Memory Previous Studies Suggested That Memory Passes Term Paper

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Memory

Previous studies suggested that memory passes three stages, namely, stabilizing, enhancing and modifying; that long-term memories occur after the first year of life; that sleep is absolutely necessary in the formation of lasting memories; that unpleasant memories can be forgotten by allowing the mind to adapt to the situation; and that it is as yet uncertain if memory loss progresses with menopause or the depletion of estrogen in women. Most of the subjects of the present experiment had correct recall of the words list, even on delayed recall, of the schema with or without context and recalled better with sleep, as emphasized by the results of previous studies on the subject.

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Findings of a new research unravel the three distinct stages of a memory, how memories endure or vanish (Walker 2003). These stages are the stabilizing, the enhancing and the modifying of a memory. In the first stage, the memory or experience is created in the brain, stabilized and then saved like computer files but, unlike computer files, the memory needs six waking hours to become stabilized. The second stage happens during a full night's sleep, on which the enhancement of memory is absolutely dependent, and underscores the significance of sleep to the learning process. And the third stage is the recall phase, wherein the memory that has been stabilized and enhanced can be modified. These findings were drawn from a new research conducted with 100 young subjects, aged 18 to 27 in several finger-tapping sequences at various intervals and points in the sleep-wake cycle. The research, conducted at the Massachusetts Mental Health Center, focused on procedural skill memory, the type that enables the learning of coordination-based skills, like driving, sports, playing musical instruments and surgical procedure (Walker).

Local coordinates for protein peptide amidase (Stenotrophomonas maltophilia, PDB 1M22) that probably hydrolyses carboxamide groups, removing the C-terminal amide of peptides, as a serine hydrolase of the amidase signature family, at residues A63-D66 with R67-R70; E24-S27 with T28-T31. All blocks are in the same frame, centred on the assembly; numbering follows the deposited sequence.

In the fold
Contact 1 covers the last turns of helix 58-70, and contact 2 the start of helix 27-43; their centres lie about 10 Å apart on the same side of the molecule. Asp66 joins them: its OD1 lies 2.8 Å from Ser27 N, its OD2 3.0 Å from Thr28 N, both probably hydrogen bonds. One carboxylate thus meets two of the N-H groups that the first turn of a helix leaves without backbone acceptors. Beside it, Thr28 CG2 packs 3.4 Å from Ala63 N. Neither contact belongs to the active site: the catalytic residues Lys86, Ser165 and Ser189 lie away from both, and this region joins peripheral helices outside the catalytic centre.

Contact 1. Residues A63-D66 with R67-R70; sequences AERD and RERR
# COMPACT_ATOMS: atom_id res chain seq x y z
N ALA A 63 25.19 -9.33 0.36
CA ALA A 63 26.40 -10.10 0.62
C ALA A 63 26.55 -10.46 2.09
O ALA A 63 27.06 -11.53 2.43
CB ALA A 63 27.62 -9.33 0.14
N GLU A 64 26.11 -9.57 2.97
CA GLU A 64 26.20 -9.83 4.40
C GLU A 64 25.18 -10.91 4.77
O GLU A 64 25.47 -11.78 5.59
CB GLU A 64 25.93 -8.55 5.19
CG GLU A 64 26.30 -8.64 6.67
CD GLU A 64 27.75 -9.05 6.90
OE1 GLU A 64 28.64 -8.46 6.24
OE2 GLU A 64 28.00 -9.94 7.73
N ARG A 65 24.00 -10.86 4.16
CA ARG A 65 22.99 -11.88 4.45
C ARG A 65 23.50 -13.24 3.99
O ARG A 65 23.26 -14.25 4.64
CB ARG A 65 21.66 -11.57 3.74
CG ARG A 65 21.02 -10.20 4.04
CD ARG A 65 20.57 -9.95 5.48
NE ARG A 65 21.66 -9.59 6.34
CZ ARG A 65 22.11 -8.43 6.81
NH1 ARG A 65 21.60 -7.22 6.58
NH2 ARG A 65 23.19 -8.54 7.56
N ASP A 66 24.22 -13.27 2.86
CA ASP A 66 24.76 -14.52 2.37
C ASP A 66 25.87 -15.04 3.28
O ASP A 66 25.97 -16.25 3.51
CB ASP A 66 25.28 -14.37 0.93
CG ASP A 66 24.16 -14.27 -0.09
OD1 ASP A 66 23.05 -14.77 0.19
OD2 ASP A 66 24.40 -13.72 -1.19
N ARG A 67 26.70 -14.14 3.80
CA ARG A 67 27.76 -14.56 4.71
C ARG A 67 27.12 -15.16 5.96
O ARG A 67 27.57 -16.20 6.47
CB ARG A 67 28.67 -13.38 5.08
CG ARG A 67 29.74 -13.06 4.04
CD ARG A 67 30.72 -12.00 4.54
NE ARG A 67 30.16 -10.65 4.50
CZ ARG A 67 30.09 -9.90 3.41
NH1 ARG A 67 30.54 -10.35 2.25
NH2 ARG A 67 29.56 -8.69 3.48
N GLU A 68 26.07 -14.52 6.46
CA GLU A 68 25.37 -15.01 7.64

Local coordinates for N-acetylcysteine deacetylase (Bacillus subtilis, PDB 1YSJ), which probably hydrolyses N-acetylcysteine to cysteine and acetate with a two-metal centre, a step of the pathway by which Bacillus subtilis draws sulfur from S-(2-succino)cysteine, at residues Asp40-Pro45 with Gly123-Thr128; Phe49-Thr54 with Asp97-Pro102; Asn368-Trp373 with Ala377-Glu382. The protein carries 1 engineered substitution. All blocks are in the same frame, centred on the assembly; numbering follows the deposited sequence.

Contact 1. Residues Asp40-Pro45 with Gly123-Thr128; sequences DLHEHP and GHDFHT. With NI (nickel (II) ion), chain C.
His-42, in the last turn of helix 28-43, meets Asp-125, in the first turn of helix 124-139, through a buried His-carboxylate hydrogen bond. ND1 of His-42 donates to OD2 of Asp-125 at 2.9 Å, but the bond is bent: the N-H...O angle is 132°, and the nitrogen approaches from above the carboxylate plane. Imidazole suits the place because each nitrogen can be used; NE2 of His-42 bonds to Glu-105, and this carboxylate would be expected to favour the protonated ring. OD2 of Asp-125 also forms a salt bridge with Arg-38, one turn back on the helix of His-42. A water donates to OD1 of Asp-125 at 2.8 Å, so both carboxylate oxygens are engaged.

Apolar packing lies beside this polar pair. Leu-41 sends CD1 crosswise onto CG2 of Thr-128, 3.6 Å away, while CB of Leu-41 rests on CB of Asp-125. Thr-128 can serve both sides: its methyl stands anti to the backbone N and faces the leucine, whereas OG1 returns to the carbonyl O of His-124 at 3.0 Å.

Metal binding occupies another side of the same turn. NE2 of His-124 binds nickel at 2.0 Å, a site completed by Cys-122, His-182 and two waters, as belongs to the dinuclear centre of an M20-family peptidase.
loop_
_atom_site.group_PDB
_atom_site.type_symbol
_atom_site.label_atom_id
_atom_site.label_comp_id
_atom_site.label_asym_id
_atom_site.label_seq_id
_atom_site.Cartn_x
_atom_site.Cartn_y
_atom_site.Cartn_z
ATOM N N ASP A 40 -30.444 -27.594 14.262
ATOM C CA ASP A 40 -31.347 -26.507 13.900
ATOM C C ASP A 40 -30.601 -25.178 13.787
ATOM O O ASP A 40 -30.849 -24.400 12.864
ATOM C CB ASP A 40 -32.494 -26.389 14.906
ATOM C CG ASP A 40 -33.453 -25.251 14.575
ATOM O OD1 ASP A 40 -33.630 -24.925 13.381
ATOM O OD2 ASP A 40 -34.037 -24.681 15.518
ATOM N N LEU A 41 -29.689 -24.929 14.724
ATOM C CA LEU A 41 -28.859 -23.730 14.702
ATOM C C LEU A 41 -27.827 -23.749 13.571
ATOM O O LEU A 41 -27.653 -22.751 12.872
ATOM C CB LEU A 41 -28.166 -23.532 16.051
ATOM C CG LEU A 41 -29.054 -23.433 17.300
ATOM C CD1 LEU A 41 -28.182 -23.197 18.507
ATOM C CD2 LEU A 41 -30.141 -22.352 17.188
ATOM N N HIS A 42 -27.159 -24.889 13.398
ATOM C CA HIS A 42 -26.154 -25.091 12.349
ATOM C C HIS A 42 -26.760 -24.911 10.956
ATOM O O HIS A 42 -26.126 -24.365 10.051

TOPIC: Term Paper on Memory Previous Studies Suggested That Memory Passes Assignment

Another study showed that, while babies' capacity to remember vastly increases between 8 and 12 months, long-term memory is not established until after the first year of life (Cromie 2003). Harvard senior Conor Liston and his mentor and Starch Research Professor of Psychology Jerome Kagan discovered from their study on three groups of children 9, 17 and 24 months old that the human brain before the first year is too immature to firmly record experiences and that from 17 to 21 months, it has developed enough to remember and retrieve them. Enormous and still increasing amounts of data reveal that the human brain continues to grow after birth, particularly the cells in the frontal lobe and in the hippocampus, which are necessary for the formation of long-term memories. Liston and Kagan performed the necessary experiments under the Children's Initiative and the Mind/Brain/Behavior Initiative programs at the Provost's Office at Harvard. Liston demonstrated different games to the 12 subject 9-month-old and 17-and-24-month-old children, left them and returned four months later. Results showed that those children who were between 9 and 17 months at the time of the demonstration performed much more proficiently than the rest because of the stage of brain development they were in at the time. This discovery is valuable to families that adopt babies, especially from other countries, and are concerned that these babies would find adjustment to another culture difficult. The researchers pointed out that, if the babies are adopted younger than 8 months, it is likeliest that they would have no lasting memories of their early experiences. The findings were published in the October 31 issue of the Nature Journal (Crowie).